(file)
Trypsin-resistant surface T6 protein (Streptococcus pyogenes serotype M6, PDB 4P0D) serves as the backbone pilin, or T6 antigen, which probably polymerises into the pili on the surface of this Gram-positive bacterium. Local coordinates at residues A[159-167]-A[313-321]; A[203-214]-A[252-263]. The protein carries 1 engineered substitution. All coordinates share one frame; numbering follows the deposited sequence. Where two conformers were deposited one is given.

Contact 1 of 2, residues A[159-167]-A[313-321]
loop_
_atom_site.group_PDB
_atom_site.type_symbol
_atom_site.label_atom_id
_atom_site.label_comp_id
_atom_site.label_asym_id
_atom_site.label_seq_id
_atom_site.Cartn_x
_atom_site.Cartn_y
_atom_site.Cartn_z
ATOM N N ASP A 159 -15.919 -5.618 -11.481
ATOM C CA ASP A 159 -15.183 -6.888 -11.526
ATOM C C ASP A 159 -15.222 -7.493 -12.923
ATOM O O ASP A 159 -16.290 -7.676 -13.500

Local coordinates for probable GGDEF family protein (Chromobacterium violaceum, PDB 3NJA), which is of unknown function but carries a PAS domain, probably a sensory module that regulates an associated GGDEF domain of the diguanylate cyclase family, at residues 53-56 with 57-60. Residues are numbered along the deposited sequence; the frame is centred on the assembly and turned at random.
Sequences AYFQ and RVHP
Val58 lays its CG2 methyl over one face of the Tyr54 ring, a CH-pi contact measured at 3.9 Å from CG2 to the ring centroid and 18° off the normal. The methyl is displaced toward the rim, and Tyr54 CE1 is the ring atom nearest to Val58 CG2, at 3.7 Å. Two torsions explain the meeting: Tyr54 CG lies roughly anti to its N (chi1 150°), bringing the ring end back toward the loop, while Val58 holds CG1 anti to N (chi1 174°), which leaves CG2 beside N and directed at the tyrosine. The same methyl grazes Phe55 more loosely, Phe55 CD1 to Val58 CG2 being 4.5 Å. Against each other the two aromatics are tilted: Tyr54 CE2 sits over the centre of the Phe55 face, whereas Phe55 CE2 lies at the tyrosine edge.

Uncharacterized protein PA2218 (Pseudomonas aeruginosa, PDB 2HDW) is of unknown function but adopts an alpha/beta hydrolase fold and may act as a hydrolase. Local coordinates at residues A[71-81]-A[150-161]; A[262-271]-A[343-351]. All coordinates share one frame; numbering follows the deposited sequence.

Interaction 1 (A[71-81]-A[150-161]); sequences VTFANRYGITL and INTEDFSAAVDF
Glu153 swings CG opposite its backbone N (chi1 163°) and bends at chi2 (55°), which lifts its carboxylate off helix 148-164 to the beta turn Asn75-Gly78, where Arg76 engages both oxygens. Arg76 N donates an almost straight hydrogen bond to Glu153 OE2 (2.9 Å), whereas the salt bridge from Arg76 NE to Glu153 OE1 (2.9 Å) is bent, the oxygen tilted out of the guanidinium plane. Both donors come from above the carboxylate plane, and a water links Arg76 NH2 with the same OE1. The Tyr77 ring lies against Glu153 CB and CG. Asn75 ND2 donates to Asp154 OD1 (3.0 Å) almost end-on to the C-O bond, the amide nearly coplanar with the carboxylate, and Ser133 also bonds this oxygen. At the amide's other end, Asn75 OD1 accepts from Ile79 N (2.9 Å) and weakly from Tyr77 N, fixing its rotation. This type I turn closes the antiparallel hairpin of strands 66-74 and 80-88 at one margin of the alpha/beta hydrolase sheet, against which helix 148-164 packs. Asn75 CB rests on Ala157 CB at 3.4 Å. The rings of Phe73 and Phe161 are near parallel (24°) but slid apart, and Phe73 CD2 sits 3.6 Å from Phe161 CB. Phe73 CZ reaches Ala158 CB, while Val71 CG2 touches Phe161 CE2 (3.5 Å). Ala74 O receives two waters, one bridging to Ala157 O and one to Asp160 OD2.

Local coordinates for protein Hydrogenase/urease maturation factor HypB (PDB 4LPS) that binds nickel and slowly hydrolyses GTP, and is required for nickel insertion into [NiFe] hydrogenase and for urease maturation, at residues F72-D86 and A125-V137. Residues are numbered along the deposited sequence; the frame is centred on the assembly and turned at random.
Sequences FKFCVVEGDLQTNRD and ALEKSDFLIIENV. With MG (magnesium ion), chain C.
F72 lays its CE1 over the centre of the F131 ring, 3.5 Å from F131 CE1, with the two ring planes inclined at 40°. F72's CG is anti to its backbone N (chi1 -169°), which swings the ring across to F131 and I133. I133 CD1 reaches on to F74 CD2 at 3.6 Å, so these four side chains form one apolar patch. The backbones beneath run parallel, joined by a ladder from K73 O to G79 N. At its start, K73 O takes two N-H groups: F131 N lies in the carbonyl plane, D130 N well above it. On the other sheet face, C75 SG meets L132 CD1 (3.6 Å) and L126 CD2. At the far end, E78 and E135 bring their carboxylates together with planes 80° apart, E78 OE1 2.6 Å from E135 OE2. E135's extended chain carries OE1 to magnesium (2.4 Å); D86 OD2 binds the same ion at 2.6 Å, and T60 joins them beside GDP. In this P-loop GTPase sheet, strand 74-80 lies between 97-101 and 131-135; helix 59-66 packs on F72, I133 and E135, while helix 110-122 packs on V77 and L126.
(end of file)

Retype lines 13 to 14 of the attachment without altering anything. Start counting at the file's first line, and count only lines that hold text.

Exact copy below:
ATOM N N ASP A 159 -15.919 -5.618 -11.481
ATOM C CA ASP A 159 -15.183 -6.888 -11.526